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Formulate an argument for the case of philosophical determinism (i.e. no free will) that cannot be solved by the introduction of any psychics-free metaphysical entity.

closed as off-topic by user19563, virmaior, Conifold, Keelan Dec 19 '16 at 15:32

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  • By "solved", do you mean "contradicted"? – barrycarter Dec 18 '16 at 9:58
  • i just don't understand what is meant by" solved" either. the question is somehow unclear to me and i am supposed to discuss it in few days – mahmoud Dec 18 '16 at 12:29
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First, determinism is not the same as the assumption that free will does not exist. Nor does even one entail the other. There are hard indeterminists, who believe in indeterminism but not in free will and compatibilist, who believe in determinism and free will.

I also understand "solved" in your question as "contradicted".

Now, determinism is, in most cases, conceived as the idea that by fixed natural laws an earlier state of the universe, even as early as its beginning, determines any later state.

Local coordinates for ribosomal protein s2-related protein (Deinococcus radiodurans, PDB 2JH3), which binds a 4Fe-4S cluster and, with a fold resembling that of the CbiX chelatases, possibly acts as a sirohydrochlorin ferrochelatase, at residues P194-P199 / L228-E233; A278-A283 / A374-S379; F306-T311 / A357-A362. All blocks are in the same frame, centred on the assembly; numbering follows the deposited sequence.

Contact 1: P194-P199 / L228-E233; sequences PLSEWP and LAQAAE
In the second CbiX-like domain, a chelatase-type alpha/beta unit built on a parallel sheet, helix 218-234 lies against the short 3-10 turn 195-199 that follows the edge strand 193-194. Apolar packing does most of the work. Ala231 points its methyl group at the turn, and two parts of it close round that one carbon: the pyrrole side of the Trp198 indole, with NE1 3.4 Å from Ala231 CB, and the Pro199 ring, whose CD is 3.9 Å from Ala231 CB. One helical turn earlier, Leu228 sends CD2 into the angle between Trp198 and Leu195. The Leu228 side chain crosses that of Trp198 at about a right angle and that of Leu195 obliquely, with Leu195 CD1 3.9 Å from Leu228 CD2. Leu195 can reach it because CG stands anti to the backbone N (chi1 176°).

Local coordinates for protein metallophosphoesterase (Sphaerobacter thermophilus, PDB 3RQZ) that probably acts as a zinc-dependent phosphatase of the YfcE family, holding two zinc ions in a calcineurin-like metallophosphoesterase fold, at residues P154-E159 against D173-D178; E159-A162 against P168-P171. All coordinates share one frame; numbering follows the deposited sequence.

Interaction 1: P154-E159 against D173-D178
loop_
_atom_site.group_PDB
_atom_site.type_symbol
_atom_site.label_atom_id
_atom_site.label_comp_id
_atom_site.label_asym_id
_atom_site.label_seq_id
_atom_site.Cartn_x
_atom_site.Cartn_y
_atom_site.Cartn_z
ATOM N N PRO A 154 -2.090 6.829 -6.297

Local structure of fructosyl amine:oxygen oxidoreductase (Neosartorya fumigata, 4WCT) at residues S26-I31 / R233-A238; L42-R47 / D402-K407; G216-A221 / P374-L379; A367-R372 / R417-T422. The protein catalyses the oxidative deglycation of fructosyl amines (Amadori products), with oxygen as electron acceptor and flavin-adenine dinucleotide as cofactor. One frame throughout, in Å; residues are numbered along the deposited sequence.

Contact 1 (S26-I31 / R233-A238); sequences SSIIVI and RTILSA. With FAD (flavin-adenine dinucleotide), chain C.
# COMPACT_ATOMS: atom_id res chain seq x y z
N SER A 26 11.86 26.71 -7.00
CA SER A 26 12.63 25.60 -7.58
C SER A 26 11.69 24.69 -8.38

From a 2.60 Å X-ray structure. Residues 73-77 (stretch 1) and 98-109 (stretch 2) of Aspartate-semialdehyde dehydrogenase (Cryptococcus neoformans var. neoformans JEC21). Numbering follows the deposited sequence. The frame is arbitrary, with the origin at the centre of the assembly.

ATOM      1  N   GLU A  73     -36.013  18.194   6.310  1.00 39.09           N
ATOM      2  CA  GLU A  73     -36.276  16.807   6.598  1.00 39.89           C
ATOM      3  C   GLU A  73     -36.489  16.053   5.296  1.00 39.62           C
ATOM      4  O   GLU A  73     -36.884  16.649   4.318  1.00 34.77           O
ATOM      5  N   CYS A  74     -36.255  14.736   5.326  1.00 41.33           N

A well-known illustration of this view is Laplace's demon, an enormous intellect, who can perfectly predict the future, not by supernatural means, but by knowing the speed and position of every atom in detail and calculating (like an unimaginable super computer) in advance how the universe will develop.

Yet, we can understand determinism differently, namely that the future is fixed. The B-theory of time claims that the passage of time is an illusion: past and future moments are not less real than the present. While the B-theory does not entail that there are rules by which past states determine future states, nonetheless there still is no way any event would have been able to turn out differently than it is observed.

If determinism is understood in this sense, it cannot be contradicted by metaphysical entities, which usually refute determinism, like a source of true randomness.

Now, regarding to entities like souls:

Of course if the soul exists and is free in the sense that its existence decisively establishes libertarian free will, it must refute determinism and nonexistence of free will by definition. There is no way around it by the most basic logic.

But we may understand "free" just in the sense that the soul or consciousness is independent from physical laws, i.e. it is conceived dualistically with mental-physical causation. And indeed, if we think about it, such entities may not be sufficient to refute determinism. Because there may still be psychological laws, by which the soul/consciousness operates and which may be deterministic, too.

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